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You are here: Home / Library / RBINS Staff Publications 2018 / Aquatic life in Neotropical rainforest canopies: Techniques using artificial phytotelmata to study the invertebrate communities inhabiting therein

A. Dejean, F. Petitclerc, F. Azemar, L. Pelozuelo, S. Talaga, M. Leponce and A. Compin (2018)

Aquatic life in Neotropical rainforest canopies: Techniques using artificial phytotelmata to study the invertebrate communities inhabiting therein

Comptes Rendus Biologies, 341:20-27.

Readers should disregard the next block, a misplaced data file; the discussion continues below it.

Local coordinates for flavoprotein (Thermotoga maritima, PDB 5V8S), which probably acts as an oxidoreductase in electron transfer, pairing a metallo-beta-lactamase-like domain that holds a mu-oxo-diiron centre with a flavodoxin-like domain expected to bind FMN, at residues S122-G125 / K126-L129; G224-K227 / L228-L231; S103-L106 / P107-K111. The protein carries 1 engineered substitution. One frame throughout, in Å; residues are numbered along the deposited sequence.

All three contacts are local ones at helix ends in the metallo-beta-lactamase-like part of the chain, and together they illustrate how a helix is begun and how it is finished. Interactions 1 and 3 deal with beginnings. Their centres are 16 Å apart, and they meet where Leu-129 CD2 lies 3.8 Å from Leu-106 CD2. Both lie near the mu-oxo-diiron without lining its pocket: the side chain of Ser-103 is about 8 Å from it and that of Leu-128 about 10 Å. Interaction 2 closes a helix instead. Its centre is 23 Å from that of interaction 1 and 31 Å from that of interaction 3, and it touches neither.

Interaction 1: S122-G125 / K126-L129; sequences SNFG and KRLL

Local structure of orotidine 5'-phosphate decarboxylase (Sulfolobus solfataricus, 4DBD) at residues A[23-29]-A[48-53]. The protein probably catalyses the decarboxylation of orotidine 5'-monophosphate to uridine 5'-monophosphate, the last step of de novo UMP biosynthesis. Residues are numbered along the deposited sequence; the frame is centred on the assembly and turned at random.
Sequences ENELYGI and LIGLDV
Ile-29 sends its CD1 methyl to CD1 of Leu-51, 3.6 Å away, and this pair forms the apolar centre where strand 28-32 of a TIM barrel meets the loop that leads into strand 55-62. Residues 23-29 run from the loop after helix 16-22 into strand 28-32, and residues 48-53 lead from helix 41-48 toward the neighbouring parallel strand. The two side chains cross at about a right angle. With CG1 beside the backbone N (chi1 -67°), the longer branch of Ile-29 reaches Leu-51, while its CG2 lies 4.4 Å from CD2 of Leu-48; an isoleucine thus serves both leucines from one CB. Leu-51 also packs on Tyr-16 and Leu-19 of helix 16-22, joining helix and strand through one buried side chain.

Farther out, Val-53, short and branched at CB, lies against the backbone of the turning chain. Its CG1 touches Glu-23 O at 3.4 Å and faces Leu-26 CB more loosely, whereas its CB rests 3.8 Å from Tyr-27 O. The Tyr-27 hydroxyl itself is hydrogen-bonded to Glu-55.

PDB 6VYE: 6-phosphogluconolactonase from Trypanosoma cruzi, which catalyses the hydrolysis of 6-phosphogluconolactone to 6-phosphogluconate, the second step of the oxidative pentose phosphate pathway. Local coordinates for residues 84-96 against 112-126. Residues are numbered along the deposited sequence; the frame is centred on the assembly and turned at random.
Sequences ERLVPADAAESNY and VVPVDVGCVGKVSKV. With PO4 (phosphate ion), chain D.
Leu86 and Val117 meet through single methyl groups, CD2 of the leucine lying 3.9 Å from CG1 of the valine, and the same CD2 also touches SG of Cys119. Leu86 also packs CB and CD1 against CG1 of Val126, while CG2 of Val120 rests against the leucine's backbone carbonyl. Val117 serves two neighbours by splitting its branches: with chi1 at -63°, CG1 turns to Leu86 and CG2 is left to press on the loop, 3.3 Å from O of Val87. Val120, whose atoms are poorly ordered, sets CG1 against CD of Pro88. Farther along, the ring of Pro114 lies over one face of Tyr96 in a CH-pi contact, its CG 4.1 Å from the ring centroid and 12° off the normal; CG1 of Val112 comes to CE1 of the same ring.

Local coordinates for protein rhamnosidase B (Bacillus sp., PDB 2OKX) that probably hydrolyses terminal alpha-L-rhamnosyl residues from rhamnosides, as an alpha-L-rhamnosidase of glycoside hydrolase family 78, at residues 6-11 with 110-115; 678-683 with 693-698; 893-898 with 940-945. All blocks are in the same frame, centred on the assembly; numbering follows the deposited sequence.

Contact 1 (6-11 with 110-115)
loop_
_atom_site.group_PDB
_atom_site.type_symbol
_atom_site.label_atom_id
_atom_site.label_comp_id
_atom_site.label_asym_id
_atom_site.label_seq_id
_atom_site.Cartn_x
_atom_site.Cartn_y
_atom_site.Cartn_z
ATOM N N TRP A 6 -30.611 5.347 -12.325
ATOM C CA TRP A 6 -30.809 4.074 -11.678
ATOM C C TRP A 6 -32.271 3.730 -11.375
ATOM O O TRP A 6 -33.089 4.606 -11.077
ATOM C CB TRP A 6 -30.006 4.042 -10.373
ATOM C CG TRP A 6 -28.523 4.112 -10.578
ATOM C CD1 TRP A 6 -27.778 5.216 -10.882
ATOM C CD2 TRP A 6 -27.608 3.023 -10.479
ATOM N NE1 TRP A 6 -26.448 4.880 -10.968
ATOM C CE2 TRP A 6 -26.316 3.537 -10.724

In Neotropical rainforest canopies, phytotelmata ("plant-held waters") shelter diverse aquatic macroinvertebrate communities, including vectors of animal diseases. Studying these communities is difficult because phytotelmata are widely dispersed, hard to find from the ground and often inaccessible. We propose here a method for placing in tree crowns "artificial phytotelmata" whose size and shape can be tailored to different research targets. The efficacy of this method was shown while comparing the patterns of community diversity of three forest formations. We noted a difference between a riparian forest and a rainforest, whereas trees alongside a dirt road cutting through that rainforest corresponded to a subset of the latter. Because rarefied species richness was significantly lower when the phytotelmata were left for three weeks rather than for six or nine weeks, we recommend leaving the phytotelmata for twelve weeks to permit predators and phoretic species to fully establish themselves.

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